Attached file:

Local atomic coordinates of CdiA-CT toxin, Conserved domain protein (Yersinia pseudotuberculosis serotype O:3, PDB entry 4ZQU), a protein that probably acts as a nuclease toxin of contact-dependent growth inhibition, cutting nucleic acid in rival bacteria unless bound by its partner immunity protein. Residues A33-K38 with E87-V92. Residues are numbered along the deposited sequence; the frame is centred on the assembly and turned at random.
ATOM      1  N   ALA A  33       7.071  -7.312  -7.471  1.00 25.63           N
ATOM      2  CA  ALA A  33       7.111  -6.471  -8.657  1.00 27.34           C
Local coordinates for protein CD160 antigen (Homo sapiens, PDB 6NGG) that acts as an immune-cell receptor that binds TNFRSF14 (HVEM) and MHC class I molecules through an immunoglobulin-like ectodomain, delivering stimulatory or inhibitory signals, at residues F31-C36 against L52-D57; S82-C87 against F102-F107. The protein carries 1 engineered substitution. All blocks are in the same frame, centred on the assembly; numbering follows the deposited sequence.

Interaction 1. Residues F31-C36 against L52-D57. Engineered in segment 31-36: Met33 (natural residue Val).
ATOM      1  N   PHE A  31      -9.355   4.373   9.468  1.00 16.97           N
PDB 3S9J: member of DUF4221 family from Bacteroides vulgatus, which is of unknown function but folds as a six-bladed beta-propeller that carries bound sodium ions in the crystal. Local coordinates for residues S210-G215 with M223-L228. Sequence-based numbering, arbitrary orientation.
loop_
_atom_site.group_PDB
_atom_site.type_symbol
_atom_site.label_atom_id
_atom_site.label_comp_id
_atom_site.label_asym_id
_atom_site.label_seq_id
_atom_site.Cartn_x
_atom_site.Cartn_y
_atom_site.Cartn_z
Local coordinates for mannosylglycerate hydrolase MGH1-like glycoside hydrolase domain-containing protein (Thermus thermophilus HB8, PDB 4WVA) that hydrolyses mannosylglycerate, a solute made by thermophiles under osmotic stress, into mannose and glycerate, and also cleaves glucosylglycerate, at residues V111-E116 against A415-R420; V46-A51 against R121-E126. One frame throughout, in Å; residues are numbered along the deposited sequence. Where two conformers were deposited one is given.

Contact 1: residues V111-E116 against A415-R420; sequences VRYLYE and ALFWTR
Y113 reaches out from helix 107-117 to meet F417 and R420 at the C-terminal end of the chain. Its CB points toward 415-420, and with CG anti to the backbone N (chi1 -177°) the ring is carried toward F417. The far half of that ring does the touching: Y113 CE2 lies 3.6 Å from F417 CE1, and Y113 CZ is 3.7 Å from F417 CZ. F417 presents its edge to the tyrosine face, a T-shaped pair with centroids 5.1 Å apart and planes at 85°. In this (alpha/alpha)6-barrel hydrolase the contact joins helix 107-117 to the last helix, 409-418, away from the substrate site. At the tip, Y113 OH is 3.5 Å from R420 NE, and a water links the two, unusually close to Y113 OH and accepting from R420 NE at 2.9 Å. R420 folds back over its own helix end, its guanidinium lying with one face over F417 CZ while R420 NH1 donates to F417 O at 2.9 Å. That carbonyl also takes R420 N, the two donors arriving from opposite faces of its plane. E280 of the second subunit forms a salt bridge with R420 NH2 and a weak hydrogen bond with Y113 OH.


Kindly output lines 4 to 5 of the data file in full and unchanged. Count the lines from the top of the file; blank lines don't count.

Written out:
Local coordinates for protein CD160 antigen (Homo sapiens, PDB 6NGG) that acts as an immune-cell receptor that binds TNFRSF14 (HVEM) and MHC class I molecules through an immunoglobulin-like ectodomain, delivering stimulatory or inhibitory signals, at residues F31-C36 against L52-D57; S82-C87 against F102-F107. The protein carries 1 engineered substitution. All blocks are in the same frame, centred on the assembly; numbering follows the deposited sequence.

Interaction 1. Residues F31-C36 against L52-D57. Engineered in segment 31-36: Met33 (natural residue Val).